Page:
- From a publication called The High School Booster (vol. 1, no. 2),
published on February 2, 1917.
- “Schooldays in Chambersburg Sixty-five Years Ago as Compared to the Present,”
by Edward Irving
In the fall of 1852 I commenced my
school career, and oh, how different are the advantages and modes of teaching in the present time as compared to my boyhood
days. My first days in school were spent in a rough log-house, the logs of which were placed in the building in their rough
state, just as they grew in the forest. The building was covered with rough boards, which had been split out in the woods.
There were but two small windows and one door in this school. It was heated by a large fire place in one end of the structure.
The seats which we had were long
benches, place around the room. There was neither back nor desk to these benches and I became so tired the first afternoon
that I attempted to run from school. For that offense I was given a flogging. All this occurred in the woods, east of town
wear (sic) the present site of Mr. Sargent’s home.
The next school that I went to was
set in an old house just north of the Methodist parsonage. I attended there two terms. In the house now occupied by Ben Robbins,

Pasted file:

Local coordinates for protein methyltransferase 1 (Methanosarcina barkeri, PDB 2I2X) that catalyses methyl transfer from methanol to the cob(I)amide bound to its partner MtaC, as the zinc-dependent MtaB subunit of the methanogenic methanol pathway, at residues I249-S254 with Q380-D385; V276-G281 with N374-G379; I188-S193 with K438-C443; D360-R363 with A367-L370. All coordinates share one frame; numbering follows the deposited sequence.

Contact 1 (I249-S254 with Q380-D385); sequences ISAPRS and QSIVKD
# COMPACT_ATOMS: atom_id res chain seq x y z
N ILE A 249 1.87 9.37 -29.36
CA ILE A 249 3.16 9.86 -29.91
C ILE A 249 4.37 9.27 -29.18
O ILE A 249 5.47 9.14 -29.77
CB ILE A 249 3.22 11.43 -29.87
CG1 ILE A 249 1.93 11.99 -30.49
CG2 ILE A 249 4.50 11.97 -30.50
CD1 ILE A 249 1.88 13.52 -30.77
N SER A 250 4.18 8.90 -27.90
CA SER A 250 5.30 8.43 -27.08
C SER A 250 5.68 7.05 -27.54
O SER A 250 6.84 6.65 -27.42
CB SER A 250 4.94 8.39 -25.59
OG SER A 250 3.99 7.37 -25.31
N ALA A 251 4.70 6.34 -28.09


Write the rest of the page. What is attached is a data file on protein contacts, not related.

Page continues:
a school for the higher grades was held at the same time. Soon after this our parents furnished a room in the second story
of Mrs. Thompson’s home, which served for both school and church.
It was there that I saw my first
blackboard. As I remember, it was about three feet wide and four feet long. It was a source of wonder to me. However not all
of us sere allowed to enjoy this luxury, and some us were forced to attend school in the house now occupied by Irving Pool,
which at that time stood on the ground now occupied by Charles Smith’s residence.
The country was new then and I resume
our parents did the best they could for us under the circumstances. About 1857 they built a three room house on the land which
still retained for the school grounds. We had blackboards in two of the rooms. I left school in ’62 and up to that time
we all used slates instead of paper for our written work. There were no charts or maps used in my school days. I thought the
teachers whipped hard and often but when I look back, we boys were as wild as the country, and had to be tamed.